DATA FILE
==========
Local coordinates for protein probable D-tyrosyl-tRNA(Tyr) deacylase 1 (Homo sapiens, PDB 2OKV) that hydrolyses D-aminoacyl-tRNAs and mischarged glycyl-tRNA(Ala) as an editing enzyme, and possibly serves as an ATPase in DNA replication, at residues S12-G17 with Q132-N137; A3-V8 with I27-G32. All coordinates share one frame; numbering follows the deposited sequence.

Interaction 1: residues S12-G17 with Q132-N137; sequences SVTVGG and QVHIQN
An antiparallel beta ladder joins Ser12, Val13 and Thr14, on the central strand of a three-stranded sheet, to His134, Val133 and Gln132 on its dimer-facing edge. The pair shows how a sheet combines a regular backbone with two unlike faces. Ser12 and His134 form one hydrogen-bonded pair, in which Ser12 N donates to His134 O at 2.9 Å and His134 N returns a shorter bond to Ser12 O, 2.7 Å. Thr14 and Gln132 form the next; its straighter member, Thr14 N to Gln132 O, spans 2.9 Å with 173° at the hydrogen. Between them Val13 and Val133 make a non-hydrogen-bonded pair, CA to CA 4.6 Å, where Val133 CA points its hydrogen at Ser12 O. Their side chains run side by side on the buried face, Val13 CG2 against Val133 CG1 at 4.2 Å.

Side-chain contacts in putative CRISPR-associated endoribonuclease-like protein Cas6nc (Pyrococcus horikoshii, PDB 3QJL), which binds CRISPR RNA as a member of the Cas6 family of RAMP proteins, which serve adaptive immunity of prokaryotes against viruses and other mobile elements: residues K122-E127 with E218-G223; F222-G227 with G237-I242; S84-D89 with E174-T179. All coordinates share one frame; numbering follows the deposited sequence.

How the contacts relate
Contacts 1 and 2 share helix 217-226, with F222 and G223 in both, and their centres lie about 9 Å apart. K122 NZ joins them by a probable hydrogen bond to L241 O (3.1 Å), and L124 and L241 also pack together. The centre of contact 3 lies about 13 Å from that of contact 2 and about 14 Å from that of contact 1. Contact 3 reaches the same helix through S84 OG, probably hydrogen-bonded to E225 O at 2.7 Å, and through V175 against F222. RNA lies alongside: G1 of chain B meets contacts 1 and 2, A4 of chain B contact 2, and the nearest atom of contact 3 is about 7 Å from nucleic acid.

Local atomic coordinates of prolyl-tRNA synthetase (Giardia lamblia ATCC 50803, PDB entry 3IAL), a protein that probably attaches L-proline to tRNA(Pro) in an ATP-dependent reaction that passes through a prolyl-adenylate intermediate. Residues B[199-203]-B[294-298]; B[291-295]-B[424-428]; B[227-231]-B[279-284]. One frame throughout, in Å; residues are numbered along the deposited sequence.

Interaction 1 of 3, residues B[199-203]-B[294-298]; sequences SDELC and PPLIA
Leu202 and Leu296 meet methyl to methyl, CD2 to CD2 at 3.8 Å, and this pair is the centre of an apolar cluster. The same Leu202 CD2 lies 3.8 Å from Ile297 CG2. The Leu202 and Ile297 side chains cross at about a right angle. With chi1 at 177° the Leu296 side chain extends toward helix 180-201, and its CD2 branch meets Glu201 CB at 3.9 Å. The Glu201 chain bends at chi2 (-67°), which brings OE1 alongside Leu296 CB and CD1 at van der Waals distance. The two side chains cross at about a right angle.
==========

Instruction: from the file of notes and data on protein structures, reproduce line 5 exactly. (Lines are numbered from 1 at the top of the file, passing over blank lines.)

How the contacts relate